As Nick gets to know more and more about Gatsby, his admiration for him is not tarnished, as it is with his party guests and even Tom and Daisy. If anything, he respects him more, as he tells him towards the end of the novel, “They’re a rotten crowd … You’re worth the whole damn bunch put together”

Fitzgerald writes beautifully, and his dialogue is so alive that it seems not just modern, but contemporary. There are jarring notes, however, mostly in the form of racist comments made by Tom Buchanan. Ethnic stereotypes also abound, further alienating the reader from the “beautiful” Daisy and her crowd. Some of the recurrent imagery, although evocative, is a bit overdone. Although many like to point out the number of times Gatsby calls someone “old sport,” I was bothered more by Fitzgerald’s need to refer again and again to “the valley of ashes,” and the omnipresent poster on the road to New York featuring the eyes of Doctor T. J. Eckleburg.

Eckleburg aside, there are some wonderful visual references, most notably the green light that flashes at the end of Daisy’s dock across the Sound from Gatsby. Gatsby sees it as a guiding light, bringing him back to his true love, and not for what it truly is, a siren’s call. The scene with Gatsby’s shirts, where he impresses Nick and Daisy with his extensive and expensive wardrobe, is a neat visual to tie in to the other overarching theme of the novel — money, and how it determines most of the characters’ actions and motivations.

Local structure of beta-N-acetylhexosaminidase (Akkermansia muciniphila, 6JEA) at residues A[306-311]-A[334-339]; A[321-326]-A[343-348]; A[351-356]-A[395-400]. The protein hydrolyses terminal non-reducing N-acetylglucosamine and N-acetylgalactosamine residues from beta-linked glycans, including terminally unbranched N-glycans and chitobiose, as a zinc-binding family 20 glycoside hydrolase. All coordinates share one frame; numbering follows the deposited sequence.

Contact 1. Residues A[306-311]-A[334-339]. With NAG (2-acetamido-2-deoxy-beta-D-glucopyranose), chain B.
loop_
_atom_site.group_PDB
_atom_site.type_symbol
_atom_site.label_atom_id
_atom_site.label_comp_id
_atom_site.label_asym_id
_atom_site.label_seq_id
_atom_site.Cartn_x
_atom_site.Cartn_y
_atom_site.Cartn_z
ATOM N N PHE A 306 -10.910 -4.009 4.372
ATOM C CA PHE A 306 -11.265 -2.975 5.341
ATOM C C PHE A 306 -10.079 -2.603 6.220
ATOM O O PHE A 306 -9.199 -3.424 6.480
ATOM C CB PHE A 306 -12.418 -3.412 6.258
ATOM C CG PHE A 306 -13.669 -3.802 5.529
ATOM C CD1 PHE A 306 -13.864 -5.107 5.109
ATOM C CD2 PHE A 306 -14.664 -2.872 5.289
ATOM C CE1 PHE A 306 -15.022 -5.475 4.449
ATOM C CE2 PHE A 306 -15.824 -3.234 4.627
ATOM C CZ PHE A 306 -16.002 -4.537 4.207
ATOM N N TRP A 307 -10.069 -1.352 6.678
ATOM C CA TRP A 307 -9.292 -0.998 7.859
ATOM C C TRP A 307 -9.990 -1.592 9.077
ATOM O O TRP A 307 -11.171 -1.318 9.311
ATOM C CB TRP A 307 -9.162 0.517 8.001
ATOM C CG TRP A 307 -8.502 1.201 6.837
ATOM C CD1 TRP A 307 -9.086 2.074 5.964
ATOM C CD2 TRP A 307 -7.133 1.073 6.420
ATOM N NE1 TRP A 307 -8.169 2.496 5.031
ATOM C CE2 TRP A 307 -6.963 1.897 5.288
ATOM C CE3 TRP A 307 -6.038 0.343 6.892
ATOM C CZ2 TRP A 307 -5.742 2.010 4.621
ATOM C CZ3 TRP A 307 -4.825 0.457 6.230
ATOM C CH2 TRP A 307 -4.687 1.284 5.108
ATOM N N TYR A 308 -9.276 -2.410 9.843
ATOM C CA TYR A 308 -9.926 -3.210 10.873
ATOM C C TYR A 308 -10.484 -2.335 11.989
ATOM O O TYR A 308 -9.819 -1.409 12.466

“’Her voice is full of money,’ he said suddenly. That was it. I’d never understood it before. It was full of money — that was the inexhaustible charm that rose and fell in it, the jingle of it … High in a white palace the king’s daughter, the golden girl.”

Gatsby knows that money is what drives Daisy, but he also hopes that there is great love, too. Daisy may love Gatsby, in a way, as one loves their youth, but she also loves Tom, and not just for his wealth. It is clear how she reacts to his mistress, Myrtle Wilson, calling him at their home, that he can hurt her, which wouldn’t be the case if she didn’t care about him. Tom knows this, but Gatsby doesn’t want to believe that Daisy can love both of them.

“I love you now — isn’t that enough? I can’t help what’s past … I did love him once — but I loved you too!”

The Great Gatsby is a classic and timeless tale which features (mostly) unlikable people. Gatsby is the most sympathetic, because as hopeless as it might be, he has a dream of the future. Nick can only observe and then retreat when life gets too real, too messy. And Daisy and Tom are just like all of those selfish people we read about every day, who think that the world only exists for their own entertainment. As Fitzgerald, through Nick, so eloquently states,